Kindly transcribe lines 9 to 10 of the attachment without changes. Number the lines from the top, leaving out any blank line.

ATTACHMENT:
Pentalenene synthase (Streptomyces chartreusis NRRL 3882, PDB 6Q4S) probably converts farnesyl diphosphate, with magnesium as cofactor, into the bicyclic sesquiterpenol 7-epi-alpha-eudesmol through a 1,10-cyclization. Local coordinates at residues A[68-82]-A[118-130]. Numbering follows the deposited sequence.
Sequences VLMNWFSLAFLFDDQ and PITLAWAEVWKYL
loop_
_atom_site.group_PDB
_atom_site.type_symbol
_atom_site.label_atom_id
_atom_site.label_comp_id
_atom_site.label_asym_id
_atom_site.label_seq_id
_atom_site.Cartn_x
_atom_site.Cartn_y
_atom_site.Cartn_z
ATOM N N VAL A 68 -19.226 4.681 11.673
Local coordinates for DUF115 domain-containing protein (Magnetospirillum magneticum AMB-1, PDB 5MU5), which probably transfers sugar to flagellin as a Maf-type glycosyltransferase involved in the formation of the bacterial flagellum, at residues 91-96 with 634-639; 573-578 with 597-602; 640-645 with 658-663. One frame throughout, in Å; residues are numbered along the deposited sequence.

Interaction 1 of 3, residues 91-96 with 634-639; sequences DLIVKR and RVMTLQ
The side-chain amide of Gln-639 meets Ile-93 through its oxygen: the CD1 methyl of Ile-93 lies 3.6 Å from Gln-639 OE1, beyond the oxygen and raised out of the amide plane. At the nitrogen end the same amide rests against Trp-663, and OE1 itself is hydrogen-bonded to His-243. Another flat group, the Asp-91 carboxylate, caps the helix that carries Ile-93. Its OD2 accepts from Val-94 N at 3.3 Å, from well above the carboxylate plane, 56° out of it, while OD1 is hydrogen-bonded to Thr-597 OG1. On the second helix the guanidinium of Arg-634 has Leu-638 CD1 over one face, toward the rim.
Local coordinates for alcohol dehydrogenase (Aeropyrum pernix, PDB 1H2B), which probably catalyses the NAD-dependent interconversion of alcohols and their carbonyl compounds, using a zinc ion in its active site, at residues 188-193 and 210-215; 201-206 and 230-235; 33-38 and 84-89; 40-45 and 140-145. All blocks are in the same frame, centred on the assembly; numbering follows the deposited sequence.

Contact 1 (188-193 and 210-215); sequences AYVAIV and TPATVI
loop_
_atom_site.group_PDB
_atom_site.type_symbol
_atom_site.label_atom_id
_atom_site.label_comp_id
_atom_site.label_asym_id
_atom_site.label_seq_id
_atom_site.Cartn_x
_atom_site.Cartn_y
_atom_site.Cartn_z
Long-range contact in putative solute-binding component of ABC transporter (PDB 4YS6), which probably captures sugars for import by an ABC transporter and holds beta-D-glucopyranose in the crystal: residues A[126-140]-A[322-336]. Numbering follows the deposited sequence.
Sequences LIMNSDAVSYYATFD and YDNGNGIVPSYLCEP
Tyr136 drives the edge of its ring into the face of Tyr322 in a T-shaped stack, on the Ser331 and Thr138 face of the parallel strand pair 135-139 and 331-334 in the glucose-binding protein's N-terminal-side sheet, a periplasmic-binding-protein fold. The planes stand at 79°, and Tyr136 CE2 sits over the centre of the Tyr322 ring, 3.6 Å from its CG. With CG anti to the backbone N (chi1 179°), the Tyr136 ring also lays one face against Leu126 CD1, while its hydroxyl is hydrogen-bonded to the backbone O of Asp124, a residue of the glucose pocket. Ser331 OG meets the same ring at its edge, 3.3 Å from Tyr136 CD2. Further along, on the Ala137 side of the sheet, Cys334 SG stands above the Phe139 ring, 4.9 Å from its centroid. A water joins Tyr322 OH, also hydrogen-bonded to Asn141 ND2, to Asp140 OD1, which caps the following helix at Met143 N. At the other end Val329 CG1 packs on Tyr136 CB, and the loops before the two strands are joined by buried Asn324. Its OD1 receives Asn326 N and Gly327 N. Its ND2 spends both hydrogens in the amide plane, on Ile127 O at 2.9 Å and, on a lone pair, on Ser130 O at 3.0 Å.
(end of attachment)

_atom_site.label_seq_id
_atom_site.Cartn_x